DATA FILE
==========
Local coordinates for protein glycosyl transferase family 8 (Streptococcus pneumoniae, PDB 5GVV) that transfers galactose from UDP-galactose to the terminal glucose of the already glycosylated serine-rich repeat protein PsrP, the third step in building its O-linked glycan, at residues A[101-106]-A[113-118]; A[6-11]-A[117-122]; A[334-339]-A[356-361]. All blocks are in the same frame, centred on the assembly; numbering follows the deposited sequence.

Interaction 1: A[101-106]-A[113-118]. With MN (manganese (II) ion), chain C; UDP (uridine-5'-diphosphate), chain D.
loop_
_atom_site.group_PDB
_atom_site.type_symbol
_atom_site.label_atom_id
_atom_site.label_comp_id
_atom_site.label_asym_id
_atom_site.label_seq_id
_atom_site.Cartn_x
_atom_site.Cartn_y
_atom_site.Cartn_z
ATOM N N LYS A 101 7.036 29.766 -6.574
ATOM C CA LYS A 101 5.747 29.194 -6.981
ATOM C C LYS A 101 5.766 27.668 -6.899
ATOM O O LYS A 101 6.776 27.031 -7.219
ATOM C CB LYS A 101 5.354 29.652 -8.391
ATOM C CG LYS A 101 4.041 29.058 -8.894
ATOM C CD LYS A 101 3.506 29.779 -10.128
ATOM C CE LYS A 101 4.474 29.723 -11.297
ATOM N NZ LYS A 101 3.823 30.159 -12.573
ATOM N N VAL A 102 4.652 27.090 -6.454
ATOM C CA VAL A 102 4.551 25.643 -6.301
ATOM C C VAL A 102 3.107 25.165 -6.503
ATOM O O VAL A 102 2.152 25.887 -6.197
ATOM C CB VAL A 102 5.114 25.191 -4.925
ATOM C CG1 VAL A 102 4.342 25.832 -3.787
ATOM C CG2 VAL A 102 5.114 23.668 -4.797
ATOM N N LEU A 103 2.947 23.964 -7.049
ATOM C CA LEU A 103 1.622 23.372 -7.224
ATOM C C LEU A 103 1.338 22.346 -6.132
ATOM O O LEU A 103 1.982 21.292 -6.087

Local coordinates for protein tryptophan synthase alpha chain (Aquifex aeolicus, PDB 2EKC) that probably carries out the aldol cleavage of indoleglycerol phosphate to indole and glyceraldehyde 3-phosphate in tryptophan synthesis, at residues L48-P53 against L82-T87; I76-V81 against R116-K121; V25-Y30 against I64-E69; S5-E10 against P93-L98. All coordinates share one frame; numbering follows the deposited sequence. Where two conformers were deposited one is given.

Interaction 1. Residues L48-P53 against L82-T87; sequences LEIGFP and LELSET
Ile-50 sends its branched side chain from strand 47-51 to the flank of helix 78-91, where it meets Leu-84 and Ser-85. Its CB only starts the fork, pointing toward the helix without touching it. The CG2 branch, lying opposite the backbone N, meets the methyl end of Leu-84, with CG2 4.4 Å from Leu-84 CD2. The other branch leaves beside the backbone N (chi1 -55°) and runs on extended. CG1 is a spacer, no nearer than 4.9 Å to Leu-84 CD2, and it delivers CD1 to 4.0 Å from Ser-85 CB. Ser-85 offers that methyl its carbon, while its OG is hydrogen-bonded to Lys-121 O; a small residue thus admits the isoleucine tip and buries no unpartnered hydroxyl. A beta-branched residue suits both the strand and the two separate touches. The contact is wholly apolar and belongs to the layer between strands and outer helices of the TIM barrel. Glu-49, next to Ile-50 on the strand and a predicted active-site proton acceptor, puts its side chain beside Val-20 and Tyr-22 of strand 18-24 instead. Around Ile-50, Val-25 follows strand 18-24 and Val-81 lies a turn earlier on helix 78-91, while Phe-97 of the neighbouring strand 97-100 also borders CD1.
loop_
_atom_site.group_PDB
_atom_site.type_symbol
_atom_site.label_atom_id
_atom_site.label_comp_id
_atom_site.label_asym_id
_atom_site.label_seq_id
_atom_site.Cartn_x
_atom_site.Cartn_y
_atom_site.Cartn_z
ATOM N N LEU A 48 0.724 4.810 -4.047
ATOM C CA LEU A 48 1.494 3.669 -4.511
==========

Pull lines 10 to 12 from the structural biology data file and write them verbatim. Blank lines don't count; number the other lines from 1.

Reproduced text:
_atom_site.Cartn_x
_atom_site.Cartn_y
_atom_site.Cartn_z